Queensland Theatre Company artistic director Wesley Enoch on work, faith and family
GREAT DIRECTOR. Cookie, a Murri woman, has 15 children. She believes in eternal damnation, and in her well-thumbed Bible has underlined Proverbs 13:24, from which springs the paraphrase “spare the rod, spoil the child”.
She finds solace in the Stradbroke Island and Cairns Christian communities, and ideas of spirit, and always tithes money to church.
Cookie has her first child, a boy, Joey, to a World War II GI. But the American dies in service before they can marry. So the story goes.
“The truth [in this case] isn’t actually important,” says Cookie’s grandson, the playwright, director and cultural provocateur Wesley Enoch, a Noonuccal Nuugi man from Stradbroke Island, or Minjerribah, off the coast of Brisbane in Quandamooka country. “The stories you repeat, and which keep on going,” says Enoch, “that’s what it’s all about.”
After the US serviceman disappears, single mother Cookie is introduced to a Noonuccal Nuugi man, Enoch’s grandfather. “Is it an arranged marriage? We don’t know,” says Enoch, who in 2010 became the Queensland Theatre Company’s sixth artistic director and the first Indigenous head of an Australian state theatre company. “Is it love? Who knows. Is it an act of desperation? Who knows, but that’s what happened.”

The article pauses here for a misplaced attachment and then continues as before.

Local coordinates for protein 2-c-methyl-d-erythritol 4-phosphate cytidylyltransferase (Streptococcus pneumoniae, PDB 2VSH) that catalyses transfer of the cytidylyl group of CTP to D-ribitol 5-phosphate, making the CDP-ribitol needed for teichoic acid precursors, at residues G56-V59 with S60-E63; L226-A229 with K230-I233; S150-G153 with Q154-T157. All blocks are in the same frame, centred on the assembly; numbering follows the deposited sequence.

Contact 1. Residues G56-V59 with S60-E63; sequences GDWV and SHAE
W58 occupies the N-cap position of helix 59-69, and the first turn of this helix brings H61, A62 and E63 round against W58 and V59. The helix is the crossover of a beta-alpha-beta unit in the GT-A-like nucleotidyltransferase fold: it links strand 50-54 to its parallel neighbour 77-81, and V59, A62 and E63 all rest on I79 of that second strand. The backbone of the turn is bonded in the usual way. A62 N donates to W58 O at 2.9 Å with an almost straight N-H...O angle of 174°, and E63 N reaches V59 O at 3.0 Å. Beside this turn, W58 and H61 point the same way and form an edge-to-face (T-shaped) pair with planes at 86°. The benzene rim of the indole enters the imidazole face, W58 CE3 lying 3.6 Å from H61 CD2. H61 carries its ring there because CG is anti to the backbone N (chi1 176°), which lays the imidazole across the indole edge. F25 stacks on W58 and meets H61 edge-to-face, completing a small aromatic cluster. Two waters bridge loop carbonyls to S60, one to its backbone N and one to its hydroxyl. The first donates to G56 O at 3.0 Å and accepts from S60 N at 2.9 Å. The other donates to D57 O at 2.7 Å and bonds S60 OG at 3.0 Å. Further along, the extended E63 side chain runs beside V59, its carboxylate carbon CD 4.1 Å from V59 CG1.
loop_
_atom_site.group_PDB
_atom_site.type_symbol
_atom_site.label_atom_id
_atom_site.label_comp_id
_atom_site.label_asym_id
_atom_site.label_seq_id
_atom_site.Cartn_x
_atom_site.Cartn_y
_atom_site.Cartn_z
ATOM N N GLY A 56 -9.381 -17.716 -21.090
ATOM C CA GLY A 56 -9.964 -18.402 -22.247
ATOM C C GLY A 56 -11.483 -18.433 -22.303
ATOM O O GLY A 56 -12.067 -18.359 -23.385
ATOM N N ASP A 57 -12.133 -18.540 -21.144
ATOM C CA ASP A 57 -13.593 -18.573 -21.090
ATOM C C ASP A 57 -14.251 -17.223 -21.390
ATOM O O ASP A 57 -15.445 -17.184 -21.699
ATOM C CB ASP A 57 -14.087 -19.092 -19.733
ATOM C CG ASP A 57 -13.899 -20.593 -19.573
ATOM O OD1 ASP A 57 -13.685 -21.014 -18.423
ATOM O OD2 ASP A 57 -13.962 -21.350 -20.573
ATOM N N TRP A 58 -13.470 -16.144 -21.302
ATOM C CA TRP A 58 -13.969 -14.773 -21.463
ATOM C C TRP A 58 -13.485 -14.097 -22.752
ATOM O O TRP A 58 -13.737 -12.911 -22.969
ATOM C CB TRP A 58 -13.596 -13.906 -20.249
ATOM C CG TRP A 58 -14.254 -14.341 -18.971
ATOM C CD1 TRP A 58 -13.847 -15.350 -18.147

“WHEN ANYONE TRIES TO BE DOGMATIC ABOUT SPIRITUALITY, I GO, ‘YOU ARE A CHILD TRYING TO EXPLAIN SOMETHING BEYOND OUR UNDERSTANDING.’ ” – WESLEY ENOCH
Enoch’s father, Douglas James Enoch, the first of Cookie’s 14 children with her husband, 12 of whom survive to adulthood, becomes a plant operator as expected, operating machinery and driving bulldozers and graders in Stradbroke’s sandmining pits. The pits have always been environmentally controversial and conflicting to work in, given Indigenous spiritual connection to the land that pre-dates the white man’s island industry, missions and benevolent societies by millennia.
“It provided a living for so many of my family,” says Enoch, who was born in a Brisbane hospital in 1969 but spent his first few years in a mining company home on Stradbroke. “Without sandmining, there’s no way my family would have been together.”
Yet the death of Enoch’s grandfather in his early 40s – when Doug is 17 – prompts Cookie to move the younger children from the island up to Cairns to be with other family members. Cookie dies in 1991. Some 400 people pack the church, the women in bright floral dresses, the boys painted and dancing. The older generation sings “Delta Dawn”.